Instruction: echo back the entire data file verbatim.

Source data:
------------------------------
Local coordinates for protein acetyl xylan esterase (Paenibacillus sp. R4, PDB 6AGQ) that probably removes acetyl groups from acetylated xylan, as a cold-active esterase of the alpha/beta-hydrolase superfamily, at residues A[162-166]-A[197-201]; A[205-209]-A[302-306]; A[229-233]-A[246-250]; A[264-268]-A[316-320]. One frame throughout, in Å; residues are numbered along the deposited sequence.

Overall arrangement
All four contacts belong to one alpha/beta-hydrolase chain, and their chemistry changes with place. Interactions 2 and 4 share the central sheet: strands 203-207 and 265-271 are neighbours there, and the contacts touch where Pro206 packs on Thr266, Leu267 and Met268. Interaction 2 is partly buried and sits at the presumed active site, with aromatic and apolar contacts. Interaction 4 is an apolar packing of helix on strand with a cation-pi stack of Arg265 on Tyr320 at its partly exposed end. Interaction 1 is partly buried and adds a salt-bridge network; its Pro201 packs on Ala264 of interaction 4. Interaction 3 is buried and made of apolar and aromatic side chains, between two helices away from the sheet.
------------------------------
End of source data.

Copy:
Local coordinates for protein acetyl xylan esterase (Paenibacillus sp. R4, PDB 6AGQ) that probably removes acetyl groups from acetylated xylan, as a cold-active esterase of the alpha/beta-hydrolase superfamily, at residues A[162-166]-A[197-201]; A[205-209]-A[302-306]; A[229-233]-A[246-250]; A[264-268]-A[316-320]. One frame throughout, in Å; residues are numbered along the deposited sequence.

Overall arrangement
All four contacts belong to one alpha/beta-hydrolase chain, and their chemistry changes with place. Interactions 2 and 4 share the central sheet: strands 203-207 and 265-271 are neighbours there, and the contacts touch where Pro206 packs on Thr266, Leu267 and Met268. Interaction 2 is partly buried and sits at the presumed active site, with aromatic and apolar contacts. Interaction 4 is an apolar packing of helix on strand with a cation-pi stack of Arg265 on Tyr320 at its partly exposed end. Interaction 1 is partly buried and adds a salt-bridge network; its Pro201 packs on Ala264 of interaction 4. Interaction 3 is buried and made of apolar and aromatic side chains, between two helices away from the sheet.